Rs 1.22 lakh cr loan to be disbursed under MUDRA

Jaswinder Singh Baidwan

Akhran da mureed
Staff member
The government has decided to disburse a Rs 1.22 lakh crore loan to micro and marginal businesses under the Micro Units Development & Refinance Agency (MUDRA) scheme by the end of the current fiscal.
Finance Minister Arun Jaitley said this today while launching a mega credit drive under the scheme at a Punjab National Bank event.
Jaitley said till now as much as Rs 24,000 crore had been disbursed under the scheme among about 37 lakh small entrepreneurs.
“We are targeting a loan disbursal of Rs 1.22 lakh crore from the banking system to these small entrepreneurs by March 2016 so that they can establish some or other kinds of business and create new jobs,” Jaitley said.
The minister said loans under the MUDRA scheme would not be given on favouritism, rather bank officials would see how these small entrepreneurs would use the amount, based on which they would be entitled to get the loan.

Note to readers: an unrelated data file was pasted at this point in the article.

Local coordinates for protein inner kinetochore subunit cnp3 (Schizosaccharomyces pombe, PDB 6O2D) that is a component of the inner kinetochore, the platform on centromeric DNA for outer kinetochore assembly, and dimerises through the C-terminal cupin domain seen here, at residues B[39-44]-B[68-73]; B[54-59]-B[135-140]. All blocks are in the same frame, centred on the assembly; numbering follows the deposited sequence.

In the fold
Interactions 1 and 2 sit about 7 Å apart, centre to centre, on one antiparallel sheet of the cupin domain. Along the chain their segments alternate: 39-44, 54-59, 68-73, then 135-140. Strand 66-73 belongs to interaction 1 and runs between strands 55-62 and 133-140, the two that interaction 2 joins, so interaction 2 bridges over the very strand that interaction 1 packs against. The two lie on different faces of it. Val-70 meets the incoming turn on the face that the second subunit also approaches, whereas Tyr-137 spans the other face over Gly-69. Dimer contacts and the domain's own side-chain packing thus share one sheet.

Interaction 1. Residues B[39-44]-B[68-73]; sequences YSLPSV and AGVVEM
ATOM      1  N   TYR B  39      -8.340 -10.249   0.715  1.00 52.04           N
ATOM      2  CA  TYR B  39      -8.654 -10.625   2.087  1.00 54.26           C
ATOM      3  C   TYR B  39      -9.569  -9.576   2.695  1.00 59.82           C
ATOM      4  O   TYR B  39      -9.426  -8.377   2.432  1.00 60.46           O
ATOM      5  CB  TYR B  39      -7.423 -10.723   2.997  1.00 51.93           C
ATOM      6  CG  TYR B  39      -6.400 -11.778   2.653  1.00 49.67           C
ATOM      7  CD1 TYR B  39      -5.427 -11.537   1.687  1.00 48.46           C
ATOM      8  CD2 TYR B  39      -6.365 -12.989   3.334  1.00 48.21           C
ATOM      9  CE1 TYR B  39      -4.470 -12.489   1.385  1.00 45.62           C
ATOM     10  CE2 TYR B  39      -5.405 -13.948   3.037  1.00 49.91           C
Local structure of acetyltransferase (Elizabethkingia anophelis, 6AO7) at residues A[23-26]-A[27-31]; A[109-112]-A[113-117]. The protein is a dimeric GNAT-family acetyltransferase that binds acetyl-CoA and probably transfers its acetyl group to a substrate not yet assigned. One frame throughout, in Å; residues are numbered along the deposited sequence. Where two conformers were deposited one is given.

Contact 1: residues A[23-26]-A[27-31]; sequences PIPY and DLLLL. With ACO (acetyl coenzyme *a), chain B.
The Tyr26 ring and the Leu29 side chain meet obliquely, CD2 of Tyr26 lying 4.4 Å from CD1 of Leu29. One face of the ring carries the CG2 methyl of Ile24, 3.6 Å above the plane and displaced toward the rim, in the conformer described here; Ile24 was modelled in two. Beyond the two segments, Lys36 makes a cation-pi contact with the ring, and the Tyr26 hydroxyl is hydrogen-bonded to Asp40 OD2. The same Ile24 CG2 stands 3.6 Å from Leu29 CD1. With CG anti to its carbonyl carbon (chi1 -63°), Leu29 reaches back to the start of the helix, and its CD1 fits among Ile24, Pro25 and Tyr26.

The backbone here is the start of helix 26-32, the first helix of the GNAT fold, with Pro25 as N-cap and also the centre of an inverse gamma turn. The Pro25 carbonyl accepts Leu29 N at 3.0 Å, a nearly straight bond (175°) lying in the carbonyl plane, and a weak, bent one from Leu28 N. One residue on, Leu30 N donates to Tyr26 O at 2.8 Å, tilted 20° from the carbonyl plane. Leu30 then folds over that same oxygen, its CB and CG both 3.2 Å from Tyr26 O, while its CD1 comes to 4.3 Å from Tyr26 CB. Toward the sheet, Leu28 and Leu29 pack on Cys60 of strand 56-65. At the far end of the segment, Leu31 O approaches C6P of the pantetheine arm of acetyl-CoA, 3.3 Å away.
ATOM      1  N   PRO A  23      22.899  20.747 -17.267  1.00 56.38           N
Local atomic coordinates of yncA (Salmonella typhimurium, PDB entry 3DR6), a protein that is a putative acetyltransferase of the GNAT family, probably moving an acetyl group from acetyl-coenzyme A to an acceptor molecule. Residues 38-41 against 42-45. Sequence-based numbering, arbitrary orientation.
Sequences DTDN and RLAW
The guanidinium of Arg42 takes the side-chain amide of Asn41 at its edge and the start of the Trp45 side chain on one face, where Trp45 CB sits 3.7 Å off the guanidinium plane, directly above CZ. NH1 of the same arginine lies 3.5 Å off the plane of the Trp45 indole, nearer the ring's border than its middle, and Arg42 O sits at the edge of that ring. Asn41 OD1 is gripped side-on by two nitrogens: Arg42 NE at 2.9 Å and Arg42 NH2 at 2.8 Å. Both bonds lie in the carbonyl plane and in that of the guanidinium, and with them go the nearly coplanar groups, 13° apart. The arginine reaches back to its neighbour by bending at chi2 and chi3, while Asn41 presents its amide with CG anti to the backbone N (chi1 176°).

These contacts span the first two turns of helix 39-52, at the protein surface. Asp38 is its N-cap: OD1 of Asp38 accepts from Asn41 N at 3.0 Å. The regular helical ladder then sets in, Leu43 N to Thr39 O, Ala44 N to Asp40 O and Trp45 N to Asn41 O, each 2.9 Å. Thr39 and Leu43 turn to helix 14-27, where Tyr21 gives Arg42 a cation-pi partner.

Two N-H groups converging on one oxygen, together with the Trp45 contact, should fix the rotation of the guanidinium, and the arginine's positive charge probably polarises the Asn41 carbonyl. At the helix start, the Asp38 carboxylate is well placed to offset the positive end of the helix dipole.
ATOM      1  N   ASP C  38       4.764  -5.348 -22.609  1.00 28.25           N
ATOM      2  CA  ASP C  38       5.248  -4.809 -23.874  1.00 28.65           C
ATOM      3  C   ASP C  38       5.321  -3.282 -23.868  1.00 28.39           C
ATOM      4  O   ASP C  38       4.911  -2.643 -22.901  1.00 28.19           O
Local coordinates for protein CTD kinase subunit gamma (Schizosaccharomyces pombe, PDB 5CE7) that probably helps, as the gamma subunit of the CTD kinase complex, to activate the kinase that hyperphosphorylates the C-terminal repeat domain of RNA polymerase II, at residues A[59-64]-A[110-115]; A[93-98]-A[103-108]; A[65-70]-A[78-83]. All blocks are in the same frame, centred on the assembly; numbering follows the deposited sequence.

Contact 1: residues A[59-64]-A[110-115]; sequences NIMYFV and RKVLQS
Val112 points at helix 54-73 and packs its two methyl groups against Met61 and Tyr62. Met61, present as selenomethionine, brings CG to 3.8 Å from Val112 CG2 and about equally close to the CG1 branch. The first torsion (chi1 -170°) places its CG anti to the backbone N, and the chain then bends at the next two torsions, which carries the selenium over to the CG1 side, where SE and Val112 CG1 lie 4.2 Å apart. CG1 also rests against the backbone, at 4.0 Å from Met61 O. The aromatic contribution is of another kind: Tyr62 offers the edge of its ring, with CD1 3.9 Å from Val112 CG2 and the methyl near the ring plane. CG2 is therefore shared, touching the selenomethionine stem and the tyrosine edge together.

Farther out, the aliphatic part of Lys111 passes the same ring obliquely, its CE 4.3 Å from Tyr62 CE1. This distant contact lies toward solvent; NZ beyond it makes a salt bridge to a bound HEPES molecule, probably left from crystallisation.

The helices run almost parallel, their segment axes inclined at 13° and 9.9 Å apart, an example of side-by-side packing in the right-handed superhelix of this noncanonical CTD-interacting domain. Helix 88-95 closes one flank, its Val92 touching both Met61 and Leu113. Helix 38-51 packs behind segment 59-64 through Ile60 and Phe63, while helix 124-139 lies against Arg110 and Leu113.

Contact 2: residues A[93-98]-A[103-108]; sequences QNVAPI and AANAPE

“It will not be a fair to give away money of state and private banks. It will be linked to business and related projects. Beginning a campaign today till October 2, we will take this loan programme forward to make it more popular,” he added.
The Finance Minister also handed over loan sanction letters to several entrepreneurs during the mega credit campaign organised by PNB.
He said the government aims to cover around 1.25-1.75 crore small business people under the MUDRA scheme to disburse this sum of Rs 1.22 lakh crore by March 2016.
According to a Finance Ministry statement, mega credit campaigns are being conducted all over the country by public sector banks (PSBs) from September 25 to October 2 to not only generate greater credit to micro enterprises but also create a sound ecosystem subsequently for bank credit to aspiring entrepreneurs, especially small and micro entrepreneurs under the Pradhan Mantri Mudra Yojana (PMMY).
The current focus of the government is on the Shishu category of micro loans which encompass a range of small activities such as shopkeepers, fruit-sellers, vegetable vendors, mechanics, barbers, cobblers, small-manufacturing units and a lot of other small service sector enterprises which borrow from money lenders and informal sources.